James Pulliam

James Pulliam has served as director of the North Harris County Regional Water Authority District 3 since its implementation in 1999. The NHCRWA covers Jersey Village and a large area between west of Hwy. 290 to Hwy. 59, bordered by the Harris County line to the north and Beltway 8 to the south. Pulliam has been a resident of Jersey Village for more than 16 years and is a retired civil-structural engineer. He has more than 45 years of experience working in the petrochemical field, in which he designed concrete and steel structures and plant drainage systems.

Pulliam has volunteered his time and knowledge to the community as director of the Jersey Village flood committee and park committee and as president of the White Oak Bayou Association, through which he worked with the Harris County Flood Control District and the Texas Department of Transportation on improvements to hike and bike trails and detention basins. Pulliam most recently served as a member of the blacksmith group at Precinct 3's Kleb Woods Nature Reserve.

Can you describe the roles and duties of the NHCRWA?

The NHCRWA was created in 1999 by the Texas Legislature and voted into power by the citizens of the area that same year. Its primary responsibility is to change the water source for the majority of the 600,000 residents of the NHCRWA from ground water to surface water in three steps to stop the subsidence in the area: 30 percent of the citizens on surface water by 2010, 60 percent on surface water by 2025 and 80 percent on surface water by 2030.

What are some of the challenges facing regional water authorities throughout Houston and the state?

More than 1,000 people a day move to Texas—about 300 to Houston—and they all need water. Where is that water going to come from in a state that has only one natural lake? The answer is the same answer reached after the drought in the 1950s: more reservoirs need to be built to contain water for citizens that need it. The Harris County Flood Control District is an outstanding government organization doing a very important job for our area with outstanding people and insufficient funding. The area needs many more detention facilities. Funding is needed for more detention projects.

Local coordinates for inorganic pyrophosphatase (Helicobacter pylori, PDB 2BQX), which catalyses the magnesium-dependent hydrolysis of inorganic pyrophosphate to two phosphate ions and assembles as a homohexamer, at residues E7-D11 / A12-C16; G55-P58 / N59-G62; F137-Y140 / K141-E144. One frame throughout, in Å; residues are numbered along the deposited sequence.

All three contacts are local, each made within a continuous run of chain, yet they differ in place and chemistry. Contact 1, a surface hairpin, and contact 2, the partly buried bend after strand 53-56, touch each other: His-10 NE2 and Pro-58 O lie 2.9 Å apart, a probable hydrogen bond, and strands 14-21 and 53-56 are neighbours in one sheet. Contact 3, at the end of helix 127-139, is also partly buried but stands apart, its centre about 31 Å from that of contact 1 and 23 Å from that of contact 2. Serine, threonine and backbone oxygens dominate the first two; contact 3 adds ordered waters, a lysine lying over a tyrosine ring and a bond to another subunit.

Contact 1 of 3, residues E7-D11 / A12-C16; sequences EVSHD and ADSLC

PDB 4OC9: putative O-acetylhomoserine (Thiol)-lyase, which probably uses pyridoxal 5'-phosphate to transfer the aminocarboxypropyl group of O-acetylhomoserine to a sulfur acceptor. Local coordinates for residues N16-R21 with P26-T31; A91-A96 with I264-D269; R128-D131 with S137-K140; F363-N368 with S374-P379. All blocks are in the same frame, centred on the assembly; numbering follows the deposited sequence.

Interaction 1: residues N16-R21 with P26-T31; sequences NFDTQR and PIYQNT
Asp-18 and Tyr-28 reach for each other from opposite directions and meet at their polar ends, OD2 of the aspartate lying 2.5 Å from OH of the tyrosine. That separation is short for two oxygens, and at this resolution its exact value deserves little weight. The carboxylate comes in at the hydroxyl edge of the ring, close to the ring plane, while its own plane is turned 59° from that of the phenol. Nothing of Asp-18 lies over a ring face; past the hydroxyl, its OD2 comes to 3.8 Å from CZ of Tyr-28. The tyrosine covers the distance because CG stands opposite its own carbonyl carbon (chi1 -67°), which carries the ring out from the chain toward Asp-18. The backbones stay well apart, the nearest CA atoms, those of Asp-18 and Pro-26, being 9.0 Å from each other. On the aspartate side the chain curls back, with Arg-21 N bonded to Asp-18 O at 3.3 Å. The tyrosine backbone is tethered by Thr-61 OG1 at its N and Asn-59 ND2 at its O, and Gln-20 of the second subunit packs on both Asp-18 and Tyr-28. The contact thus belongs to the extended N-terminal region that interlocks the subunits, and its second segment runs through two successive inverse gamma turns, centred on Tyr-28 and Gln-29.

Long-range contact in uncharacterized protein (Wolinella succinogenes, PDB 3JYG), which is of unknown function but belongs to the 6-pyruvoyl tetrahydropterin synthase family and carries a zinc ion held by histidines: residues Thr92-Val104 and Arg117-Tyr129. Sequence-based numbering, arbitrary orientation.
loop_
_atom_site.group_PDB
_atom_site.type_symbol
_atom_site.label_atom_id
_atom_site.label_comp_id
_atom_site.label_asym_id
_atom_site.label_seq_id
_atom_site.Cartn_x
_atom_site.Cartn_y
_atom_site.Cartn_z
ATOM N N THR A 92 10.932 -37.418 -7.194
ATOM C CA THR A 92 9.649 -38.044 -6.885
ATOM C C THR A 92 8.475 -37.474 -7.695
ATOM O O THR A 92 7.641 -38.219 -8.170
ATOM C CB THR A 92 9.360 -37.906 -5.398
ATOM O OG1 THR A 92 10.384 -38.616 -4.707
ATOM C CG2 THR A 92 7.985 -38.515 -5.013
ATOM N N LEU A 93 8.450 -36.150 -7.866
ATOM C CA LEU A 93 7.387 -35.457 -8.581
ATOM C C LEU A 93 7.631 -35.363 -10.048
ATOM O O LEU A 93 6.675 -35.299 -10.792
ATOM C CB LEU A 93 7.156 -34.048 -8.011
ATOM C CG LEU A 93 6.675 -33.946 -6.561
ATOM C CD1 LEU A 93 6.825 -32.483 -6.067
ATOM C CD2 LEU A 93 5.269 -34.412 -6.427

What are some specific challenges that face District 3?

Educating the citizens on the need to conserve water in their homes and businesses. I am afraid the only way conservation works is to increase the price of water. Water has been too cheap for too long. Anything inexpensive will be wasted, and anything expensive will be conserved. I know people will pay more for water—they pay more for bottled water than gasoline. Gasoline is much more difficult to make than clean water.

Subsidence has been occurring because of residents' dependency on groundwater. What are some possible solutions to this issue?

The only solution to subsidence is to reduce the pumping of ground water. The area needs to develop other sources of water. Other sources and procedures include more surface water from the Trinity River through the Luce Bayou project; surface water from the Brazos River; extensive conservation; reuse of the water we put down the drain; rain water capturing on homes and businesses on a big scale; develop the brine below us and—a novel idea—pull the water out of the high humidity in the air.

If kept at the current rate of consumption, where do you see your district in the next decade?

District 3 has some room for development in the future. I don't think that development will consume the amount of water the other four districts will consume and need. The other districts have more undeveloped land and will require more water. Which of these two actions by the NHCRWA will be better for the area? Allow new developments to drill wells and use ground water, or connect the new developments to our surface water system that is in the ground now—more than 70 miles of pipelines, a pump station and regional wells. We are starting to design and will soon build the 2020 system for the NHCRWA. The 2010 system went online on schedule and on budget.

What needs to happen over the next few years to ensure water services remain constant?

Texas needs more water for future citizen growth, period. That water will be expensive and will take time to make it happen. The Texas Water Plan needs to be built. The community needs to know about the Texas Water Plan that has had serious problems with funding over the years.

Partnerships are an important part of flood control and water service. Can you describe some of these?

At the beginning of the NHCRWA, several MUDs within the RWA were experiencing water quality and quantity problems and came to the RWA for help. We developed the Ground Water Transfer Program where we built part of the 2010 plan early, connecting several MUDs together. The MUDs that were having problems were connected to MUDs that weren't having problems—a win, win, win situation. This saved the MUDs many millions of dollars in cost for a new water well. [These partnerships] occur because the leadership makes it happen. The MUD leaders are all great leaders doing an outstanding job for the community and usually in the background. When they have a problem, they look for the most economical solution—and a partnership is that solution. Without these partnerships, water would cost a lot more than it does today.